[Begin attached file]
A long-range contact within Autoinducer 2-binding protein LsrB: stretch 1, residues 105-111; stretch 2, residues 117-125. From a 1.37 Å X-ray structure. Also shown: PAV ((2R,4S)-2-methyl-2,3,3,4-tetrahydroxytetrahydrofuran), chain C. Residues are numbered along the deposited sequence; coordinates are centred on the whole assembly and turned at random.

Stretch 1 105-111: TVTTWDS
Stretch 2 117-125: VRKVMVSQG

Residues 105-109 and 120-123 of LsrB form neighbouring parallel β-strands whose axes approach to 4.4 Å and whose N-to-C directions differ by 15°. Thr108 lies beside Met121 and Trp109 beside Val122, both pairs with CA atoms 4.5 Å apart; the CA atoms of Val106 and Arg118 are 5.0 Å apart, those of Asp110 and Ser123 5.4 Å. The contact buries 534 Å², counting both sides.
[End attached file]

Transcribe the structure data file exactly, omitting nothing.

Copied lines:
A long-range contact within Autoinducer 2-binding protein LsrB: stretch 1, residues 105-111; stretch 2, residues 117-125. From a 1.37 Å X-ray structure. Also shown: PAV ((2R,4S)-2-methyl-2,3,3,4-tetrahydroxytetrahydrofuran), chain C. Residues are numbered along the deposited sequence; coordinates are centred on the whole assembly and turned at random.

Stretch 1 105-111: TVTTWDS
Stretch 2 117-125: VRKVMVSQG

Residues 105-109 and 120-123 of LsrB form neighbouring parallel β-strands whose axes approach to 4.4 Å and whose N-to-C directions differ by 15°. Thr108 lies beside Met121 and Trp109 beside Val122, both pairs with CA atoms 4.5 Å apart; the CA atoms of Val106 and Arg118 are 5.0 Å apart, those of Asp110 and Ser123 5.4 Å. The contact buries 534 Å², counting both sides.